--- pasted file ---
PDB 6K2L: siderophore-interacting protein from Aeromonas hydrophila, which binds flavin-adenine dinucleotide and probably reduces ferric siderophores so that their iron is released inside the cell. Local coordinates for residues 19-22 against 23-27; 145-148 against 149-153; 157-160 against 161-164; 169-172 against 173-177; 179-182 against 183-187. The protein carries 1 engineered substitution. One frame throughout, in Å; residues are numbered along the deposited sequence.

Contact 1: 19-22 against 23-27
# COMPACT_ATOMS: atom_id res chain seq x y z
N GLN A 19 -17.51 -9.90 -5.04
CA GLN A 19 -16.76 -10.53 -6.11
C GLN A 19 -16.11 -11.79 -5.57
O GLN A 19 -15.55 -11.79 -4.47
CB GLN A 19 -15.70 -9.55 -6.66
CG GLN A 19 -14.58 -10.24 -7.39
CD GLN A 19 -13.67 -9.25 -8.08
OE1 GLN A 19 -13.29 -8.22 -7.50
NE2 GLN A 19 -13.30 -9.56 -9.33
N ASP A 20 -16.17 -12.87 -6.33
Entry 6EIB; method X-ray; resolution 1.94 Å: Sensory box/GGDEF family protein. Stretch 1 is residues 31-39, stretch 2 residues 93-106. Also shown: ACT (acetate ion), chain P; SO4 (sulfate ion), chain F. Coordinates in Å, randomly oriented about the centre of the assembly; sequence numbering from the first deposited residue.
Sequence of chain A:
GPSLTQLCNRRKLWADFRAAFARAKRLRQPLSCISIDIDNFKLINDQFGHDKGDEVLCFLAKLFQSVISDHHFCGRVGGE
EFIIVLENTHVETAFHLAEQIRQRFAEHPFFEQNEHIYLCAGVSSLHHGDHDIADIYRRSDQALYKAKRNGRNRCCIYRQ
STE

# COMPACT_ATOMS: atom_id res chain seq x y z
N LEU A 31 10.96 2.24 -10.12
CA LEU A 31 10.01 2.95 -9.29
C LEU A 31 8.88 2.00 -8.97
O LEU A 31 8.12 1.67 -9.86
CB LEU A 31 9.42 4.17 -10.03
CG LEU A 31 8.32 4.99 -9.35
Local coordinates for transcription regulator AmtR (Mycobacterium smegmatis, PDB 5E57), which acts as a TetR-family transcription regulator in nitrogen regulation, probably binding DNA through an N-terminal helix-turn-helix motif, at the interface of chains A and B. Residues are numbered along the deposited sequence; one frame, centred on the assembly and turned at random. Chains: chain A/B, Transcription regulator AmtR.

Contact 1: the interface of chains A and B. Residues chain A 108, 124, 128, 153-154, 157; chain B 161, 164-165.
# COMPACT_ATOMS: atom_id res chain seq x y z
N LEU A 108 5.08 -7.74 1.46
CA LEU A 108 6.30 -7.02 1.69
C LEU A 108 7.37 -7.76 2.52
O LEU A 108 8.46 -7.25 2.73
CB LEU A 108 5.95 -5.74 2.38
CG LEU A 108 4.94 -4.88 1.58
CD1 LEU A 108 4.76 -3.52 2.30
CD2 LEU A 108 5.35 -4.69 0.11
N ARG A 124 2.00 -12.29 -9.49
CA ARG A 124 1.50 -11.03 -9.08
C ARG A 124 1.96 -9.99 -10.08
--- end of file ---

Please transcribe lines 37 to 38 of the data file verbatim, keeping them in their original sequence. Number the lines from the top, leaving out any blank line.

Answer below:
N ARG A 124 2.00 -12.29 -9.49
CA ARG A 124 1.50 -11.03 -9.08